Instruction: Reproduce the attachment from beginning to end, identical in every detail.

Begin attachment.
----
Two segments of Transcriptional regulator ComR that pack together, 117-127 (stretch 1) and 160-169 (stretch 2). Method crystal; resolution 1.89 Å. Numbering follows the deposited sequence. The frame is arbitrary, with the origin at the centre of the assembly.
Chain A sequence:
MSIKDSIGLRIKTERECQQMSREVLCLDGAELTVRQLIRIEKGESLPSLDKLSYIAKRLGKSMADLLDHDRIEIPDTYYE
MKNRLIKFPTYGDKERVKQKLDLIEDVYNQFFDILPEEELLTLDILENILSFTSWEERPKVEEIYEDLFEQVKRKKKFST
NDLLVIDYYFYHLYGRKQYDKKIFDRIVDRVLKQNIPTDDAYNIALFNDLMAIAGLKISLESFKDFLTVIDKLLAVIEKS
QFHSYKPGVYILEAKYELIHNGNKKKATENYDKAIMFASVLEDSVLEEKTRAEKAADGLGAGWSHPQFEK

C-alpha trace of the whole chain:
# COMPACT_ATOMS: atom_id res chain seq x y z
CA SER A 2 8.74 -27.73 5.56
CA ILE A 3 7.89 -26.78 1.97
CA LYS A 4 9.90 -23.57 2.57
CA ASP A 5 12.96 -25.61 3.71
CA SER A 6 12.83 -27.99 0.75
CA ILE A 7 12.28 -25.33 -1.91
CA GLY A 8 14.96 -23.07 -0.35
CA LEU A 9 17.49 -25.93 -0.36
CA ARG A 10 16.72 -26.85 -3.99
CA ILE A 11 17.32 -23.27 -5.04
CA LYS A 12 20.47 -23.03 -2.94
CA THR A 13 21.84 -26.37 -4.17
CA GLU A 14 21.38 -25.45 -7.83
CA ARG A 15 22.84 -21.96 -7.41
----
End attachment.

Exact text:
Two segments of Transcriptional regulator ComR that pack together, 117-127 (stretch 1) and 160-169 (stretch 2). Method crystal; resolution 1.89 Å. Numbering follows the deposited sequence. The frame is arbitrary, with the origin at the centre of the assembly.
Chain A sequence:
MSIKDSIGLRIKTERECQQMSREVLCLDGAELTVRQLIRIEKGESLPSLDKLSYIAKRLGKSMADLLDHDRIEIPDTYYE
MKNRLIKFPTYGDKERVKQKLDLIEDVYNQFFDILPEEELLTLDILENILSFTSWEERPKVEEIYEDLFEQVKRKKKFST
NDLLVIDYYFYHLYGRKQYDKKIFDRIVDRVLKQNIPTDDAYNIALFNDLMAIAGLKISLESFKDFLTVIDKLLAVIEKS
QFHSYKPGVYILEAKYELIHNGNKKKATENYDKAIMFASVLEDSVLEEKTRAEKAADGLGAGWSHPQFEK

C-alpha trace of the whole chain:
# COMPACT_ATOMS: atom_id res chain seq x y z
CA SER A 2 8.74 -27.73 5.56
CA ILE A 3 7.89 -26.78 1.97
CA LYS A 4 9.90 -23.57 2.57
CA ASP A 5 12.96 -25.61 3.71
CA SER A 6 12.83 -27.99 0.75
CA ILE A 7 12.28 -25.33 -1.91
CA GLY A 8 14.96 -23.07 -0.35
CA LEU A 9 17.49 -25.93 -0.36
CA ARG A 10 16.72 -26.85 -3.99
CA ILE A 11 17.32 -23.27 -5.04
CA LYS A 12 20.47 -23.03 -2.94
CA THR A 13 21.84 -26.37 -4.17
CA GLU A 14 21.38 -25.45 -7.83
CA ARG A 15 22.84 -21.96 -7.41